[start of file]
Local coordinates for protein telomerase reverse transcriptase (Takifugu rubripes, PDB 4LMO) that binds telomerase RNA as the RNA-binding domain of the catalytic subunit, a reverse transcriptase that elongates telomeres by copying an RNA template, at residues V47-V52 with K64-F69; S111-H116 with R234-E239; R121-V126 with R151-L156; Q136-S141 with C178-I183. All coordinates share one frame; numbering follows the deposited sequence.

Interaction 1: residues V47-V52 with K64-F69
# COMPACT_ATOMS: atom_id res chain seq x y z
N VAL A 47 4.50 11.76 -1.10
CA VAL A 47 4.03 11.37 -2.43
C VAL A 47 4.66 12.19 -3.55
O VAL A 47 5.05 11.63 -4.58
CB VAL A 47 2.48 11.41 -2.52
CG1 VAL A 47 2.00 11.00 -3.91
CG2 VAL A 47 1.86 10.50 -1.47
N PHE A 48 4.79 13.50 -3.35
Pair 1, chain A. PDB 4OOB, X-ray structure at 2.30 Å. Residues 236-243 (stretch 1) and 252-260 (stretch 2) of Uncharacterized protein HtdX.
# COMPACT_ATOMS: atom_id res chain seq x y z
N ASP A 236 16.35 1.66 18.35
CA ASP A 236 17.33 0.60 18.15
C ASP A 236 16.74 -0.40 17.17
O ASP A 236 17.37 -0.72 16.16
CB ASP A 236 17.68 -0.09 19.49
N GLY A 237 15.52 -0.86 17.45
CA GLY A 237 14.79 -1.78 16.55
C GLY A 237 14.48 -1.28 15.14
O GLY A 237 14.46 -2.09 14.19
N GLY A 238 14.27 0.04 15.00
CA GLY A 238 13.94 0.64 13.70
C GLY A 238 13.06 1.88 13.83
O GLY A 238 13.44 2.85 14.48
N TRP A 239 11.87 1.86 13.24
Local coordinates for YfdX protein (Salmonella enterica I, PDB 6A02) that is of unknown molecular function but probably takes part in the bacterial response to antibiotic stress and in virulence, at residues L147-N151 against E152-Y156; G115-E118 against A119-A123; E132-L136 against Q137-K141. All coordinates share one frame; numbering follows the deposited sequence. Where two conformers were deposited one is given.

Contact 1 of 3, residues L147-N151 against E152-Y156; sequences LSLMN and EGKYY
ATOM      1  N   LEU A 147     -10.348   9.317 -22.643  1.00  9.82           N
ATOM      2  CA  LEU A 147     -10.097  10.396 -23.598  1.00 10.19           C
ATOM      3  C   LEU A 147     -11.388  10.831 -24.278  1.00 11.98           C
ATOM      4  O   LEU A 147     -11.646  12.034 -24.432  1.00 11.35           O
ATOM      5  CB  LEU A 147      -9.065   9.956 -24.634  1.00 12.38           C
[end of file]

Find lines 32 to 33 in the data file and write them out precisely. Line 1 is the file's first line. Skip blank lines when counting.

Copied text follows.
ATOM      3  C   LEU A 147     -11.388  10.831 -24.278  1.00 11.98           C
ATOM      4  O   LEU A 147     -11.646  12.034 -24.432  1.00 11.35           O